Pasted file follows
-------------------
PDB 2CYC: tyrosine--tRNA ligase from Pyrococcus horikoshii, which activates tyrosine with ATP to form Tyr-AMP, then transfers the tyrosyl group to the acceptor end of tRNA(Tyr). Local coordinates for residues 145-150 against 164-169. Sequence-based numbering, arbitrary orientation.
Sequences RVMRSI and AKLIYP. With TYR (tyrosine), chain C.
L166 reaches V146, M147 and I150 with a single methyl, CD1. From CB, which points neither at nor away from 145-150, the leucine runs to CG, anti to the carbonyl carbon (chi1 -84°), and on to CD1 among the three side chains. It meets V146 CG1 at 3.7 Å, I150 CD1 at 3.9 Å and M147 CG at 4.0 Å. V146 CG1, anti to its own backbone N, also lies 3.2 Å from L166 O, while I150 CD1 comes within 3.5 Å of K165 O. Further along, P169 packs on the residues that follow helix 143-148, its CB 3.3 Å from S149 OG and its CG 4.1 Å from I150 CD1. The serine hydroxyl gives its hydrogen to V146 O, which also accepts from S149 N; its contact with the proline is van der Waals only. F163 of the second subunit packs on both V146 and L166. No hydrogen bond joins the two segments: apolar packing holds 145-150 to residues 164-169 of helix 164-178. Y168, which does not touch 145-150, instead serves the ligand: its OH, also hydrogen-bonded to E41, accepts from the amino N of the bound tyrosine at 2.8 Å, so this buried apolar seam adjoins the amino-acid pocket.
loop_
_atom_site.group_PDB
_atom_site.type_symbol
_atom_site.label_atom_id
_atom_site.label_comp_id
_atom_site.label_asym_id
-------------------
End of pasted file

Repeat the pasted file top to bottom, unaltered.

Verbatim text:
PDB 2CYC: tyrosine--tRNA ligase from Pyrococcus horikoshii, which activates tyrosine with ATP to form Tyr-AMP, then transfers the tyrosyl group to the acceptor end of tRNA(Tyr). Local coordinates for residues 145-150 against 164-169. Sequence-based numbering, arbitrary orientation.
Sequences RVMRSI and AKLIYP. With TYR (tyrosine), chain C.
L166 reaches V146, M147 and I150 with a single methyl, CD1. From CB, which points neither at nor away from 145-150, the leucine runs to CG, anti to the carbonyl carbon (chi1 -84°), and on to CD1 among the three side chains. It meets V146 CG1 at 3.7 Å, I150 CD1 at 3.9 Å and M147 CG at 4.0 Å. V146 CG1, anti to its own backbone N, also lies 3.2 Å from L166 O, while I150 CD1 comes within 3.5 Å of K165 O. Further along, P169 packs on the residues that follow helix 143-148, its CB 3.3 Å from S149 OG and its CG 4.1 Å from I150 CD1. The serine hydroxyl gives its hydrogen to V146 O, which also accepts from S149 N; its contact with the proline is van der Waals only. F163 of the second subunit packs on both V146 and L166. No hydrogen bond joins the two segments: apolar packing holds 145-150 to residues 164-169 of helix 164-178. Y168, which does not touch 145-150, instead serves the ligand: its OH, also hydrogen-bonded to E41, accepts from the amino N of the bound tyrosine at 2.8 Å, so this buried apolar seam adjoins the amino-acid pocket.
loop_
_atom_site.group_PDB
_atom_site.type_symbol
_atom_site.label_atom_id
_atom_site.label_comp_id
_atom_site.label_asym_id